Weight sensitivity represents another potential barrier. Powered double deckers are often perceived as the ‘best’ option because they can be loaded and unloaded via dock levellers (albeit with a longer platform and high-bay dock shelter). However, with their onboard hydraulics adding up to four-tonnes to the unladen vehicle weight, these trailers can only offer restricted use for anything other than lightweight loads.


Fixed double deck trailers offer a lighter weight alternative, which, for medium density loads, can make all the difference between an operation succeeding, or not. Their simpler design also means that capital outlay per vehicle is roughly 50% that of powered double deckers. On the other hand, rear-loaded fixed double deckers require dedicated loading bays fitted with lifts, which can have a greater knock-on effect on warehouse management.


Transdek still envisages that double decking – in conjunction with developments in fuel and engine technologies, aerodynamics, and IT tracking and routing software – has the potential to make a giant contribution to improving road transport efficiencies for the future. But for this to be fully realised it will need creative and flexible thinking on the part of operators and suppliers – and some of the barriers that exist in the logistics industry will have to come down.


In spite of the obstacles, and the apparent downturn in use, Transdek has seen promising signs in recent years that a growing number of retailers and manufacturers are introducing or expanding double deck trailer fleets. 


Increasingly, we are finding that customers are looking for ways to streamline the effects of double decking on warehouse operations. By designing dock heights at 900mm, for example, operators can run straight onto the bottom bed of standard UK fixed double deck, significantly speeding up loading. For others, the ability to efficiently load any vehicle – single or double deck – off the same bay is a critical element. We are currently working with various companies on different ways to achieve this.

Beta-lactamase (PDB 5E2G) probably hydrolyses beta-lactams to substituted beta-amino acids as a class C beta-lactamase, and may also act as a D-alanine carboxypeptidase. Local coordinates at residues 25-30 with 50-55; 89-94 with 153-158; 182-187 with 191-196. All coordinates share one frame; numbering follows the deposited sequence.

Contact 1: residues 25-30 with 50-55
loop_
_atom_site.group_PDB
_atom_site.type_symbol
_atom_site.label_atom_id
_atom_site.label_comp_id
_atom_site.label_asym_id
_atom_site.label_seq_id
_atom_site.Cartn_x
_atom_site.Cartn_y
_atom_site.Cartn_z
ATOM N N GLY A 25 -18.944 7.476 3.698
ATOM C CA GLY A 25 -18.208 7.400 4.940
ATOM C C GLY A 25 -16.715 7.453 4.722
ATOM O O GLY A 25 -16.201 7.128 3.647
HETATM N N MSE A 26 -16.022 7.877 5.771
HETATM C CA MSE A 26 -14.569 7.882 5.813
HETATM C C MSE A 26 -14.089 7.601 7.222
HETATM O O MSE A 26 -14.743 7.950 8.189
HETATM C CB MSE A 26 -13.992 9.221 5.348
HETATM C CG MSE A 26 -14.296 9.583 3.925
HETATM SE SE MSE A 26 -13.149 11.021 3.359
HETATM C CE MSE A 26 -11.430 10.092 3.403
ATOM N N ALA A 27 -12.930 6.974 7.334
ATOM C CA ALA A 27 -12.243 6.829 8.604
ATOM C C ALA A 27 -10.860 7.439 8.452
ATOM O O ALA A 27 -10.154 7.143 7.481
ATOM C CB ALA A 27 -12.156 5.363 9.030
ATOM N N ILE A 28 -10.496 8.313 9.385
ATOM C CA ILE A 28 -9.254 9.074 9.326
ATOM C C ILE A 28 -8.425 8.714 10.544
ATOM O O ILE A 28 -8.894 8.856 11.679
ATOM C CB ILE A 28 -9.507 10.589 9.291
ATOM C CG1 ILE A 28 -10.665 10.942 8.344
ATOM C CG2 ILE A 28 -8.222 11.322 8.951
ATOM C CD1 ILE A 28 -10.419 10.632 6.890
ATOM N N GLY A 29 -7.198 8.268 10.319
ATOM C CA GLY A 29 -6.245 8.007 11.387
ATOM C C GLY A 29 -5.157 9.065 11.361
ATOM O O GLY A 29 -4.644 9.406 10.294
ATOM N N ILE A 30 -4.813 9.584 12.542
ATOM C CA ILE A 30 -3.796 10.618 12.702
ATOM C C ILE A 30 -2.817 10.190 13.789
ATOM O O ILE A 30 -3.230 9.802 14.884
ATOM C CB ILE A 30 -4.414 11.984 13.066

It was encouraging to read recently that a group of the largest Scottish distillers have collaborated on a project to ship whisky from Elgin down to the Central Belt by rail.  With similar collaboration between retailers and manufacturers on road transport, as has happened with the parcel networks, the volumetric benefits of double decking could be shared by a much wider cross-section of operators. 


The opportunity to make great strides forwards in urban freight delivery efficiencies also exists. The arrival of shorter, low-height, urban double deckers on the market has started to open up new efficiency gains for city-centre and high street deliveries.  In comparison to the traditional urban workhorse, the rigid, a double deck artic can carry up to 200% more product and still allow greater manoeuvrability. 


It may appear naive to picture a future where operators share transport and costs in order to squeeze the maximum efficiencies from the supply chain. But there is no reason why collaboration shouldn’t happen. And with fuel prices still sky high, the incentive to move in this direction is only likely to get stronger.

Back to News

News Main